All is not lost for Sanders, however. He may have lost the Democratic primary fair and square (DNC shenanigans notwithstanding), but he came away with some very significant concessions that could come to resemble a driving force to push the Democratic Party in a more progressive direction. After all, the Democratic Party platform this year is heavily influenced by Bernie Sanders’s central economic message of fairness for the American worker, contempt for the corrupt practices of Wall Street, and a commitment to upend America’s economic and political system away from crony capitalism and elitism.

“Over the past three decades,” the platform reads, “America has signed too many trade deals that have not lived up to the hype. Trade deals often boosted the profits of large corporations, while at the same time failing to protect workers’ rights, labor standards, the environment, and public health.” When you can leverage your grassroots support among the Democratic base to criticize trade policies that were helped along by one of the most popular Democratic presidents in recent memory (Bill Clinton)—despite the fact that the wife of that former president had more delegates on the platform committee to begin with—it’s accurate to say that your movement has some legs.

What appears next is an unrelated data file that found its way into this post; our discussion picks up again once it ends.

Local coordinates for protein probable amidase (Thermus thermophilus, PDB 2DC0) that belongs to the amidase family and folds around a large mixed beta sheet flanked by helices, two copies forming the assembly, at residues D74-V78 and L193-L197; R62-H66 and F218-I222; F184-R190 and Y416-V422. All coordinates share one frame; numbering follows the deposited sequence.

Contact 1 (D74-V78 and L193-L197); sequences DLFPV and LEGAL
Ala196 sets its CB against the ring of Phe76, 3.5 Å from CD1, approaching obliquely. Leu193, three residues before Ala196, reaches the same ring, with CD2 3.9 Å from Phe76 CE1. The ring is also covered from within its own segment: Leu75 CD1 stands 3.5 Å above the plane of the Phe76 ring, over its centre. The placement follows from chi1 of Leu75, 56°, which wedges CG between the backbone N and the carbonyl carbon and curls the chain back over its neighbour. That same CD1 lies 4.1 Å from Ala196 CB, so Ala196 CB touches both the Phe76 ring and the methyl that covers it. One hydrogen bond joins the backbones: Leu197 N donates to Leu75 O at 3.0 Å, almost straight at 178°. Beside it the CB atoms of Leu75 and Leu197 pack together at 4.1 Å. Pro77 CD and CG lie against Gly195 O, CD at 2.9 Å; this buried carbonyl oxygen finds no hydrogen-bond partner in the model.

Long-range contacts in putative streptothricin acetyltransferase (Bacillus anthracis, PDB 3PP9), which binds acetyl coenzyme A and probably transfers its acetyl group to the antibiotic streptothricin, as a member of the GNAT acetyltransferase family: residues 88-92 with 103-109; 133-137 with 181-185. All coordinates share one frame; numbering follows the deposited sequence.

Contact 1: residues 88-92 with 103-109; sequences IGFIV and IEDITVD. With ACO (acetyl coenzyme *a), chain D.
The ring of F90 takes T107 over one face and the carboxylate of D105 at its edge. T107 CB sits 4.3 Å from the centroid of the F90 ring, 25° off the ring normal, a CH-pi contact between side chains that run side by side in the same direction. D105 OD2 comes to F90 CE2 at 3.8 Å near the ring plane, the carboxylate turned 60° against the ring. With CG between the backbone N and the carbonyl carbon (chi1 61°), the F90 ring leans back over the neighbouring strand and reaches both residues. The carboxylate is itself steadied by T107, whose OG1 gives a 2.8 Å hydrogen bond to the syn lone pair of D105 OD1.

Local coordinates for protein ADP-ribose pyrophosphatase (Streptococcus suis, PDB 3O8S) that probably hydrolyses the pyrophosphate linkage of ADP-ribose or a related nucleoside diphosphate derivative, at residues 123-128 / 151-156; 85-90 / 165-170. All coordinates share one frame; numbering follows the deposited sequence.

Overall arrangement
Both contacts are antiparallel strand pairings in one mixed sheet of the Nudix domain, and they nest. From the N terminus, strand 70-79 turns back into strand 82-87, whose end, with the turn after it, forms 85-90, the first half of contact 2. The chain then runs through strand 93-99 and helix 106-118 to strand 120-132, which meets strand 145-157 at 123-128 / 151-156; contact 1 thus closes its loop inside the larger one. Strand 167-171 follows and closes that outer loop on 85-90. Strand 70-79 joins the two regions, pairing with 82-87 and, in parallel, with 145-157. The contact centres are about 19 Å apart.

Bernie’s most important victory, however, has nothing to do with a more leftist Democratic platform. Instead, it involves rules changes within the Democratic Party, including the possibility that two-thirds of officials who now proudly call themselves superdelegates will lose that title in four years. Although Sanders delegates on the Rules Committee were unable to eliminate superdelegates entirely, they had enough ammunition to force the party establishment to at least review the issue and possibly reform how delegates are allocated.

A twenty-one-member Unity Commission has been established with a recommendation already cooked into its mandate: superdelegate status should be stripped from everyone in the party except governors, senators and members of the House. The commission will also consider opening up the Democratic primary to more independent voters, a constituency that Sanders excelled in cultivating and a recommendation that he has repeatedly argued is necessary if Democrats want to broaden their appeal to young Americans who don’t claim any party registration.

The commission’s recommendations will still need to be approved by the Democratic National Committee in order to becoming binding, the fact that a panel will be created based on the working assumption that fewer superdelegates will result in a fairer system is a huge victory for Bernie Sanders and an equally huge loss for the likes of Debbie Wasserman Schultz, Donna Brazile, and every other lifelong Democrat who is not bound by their state’s primary or caucus results.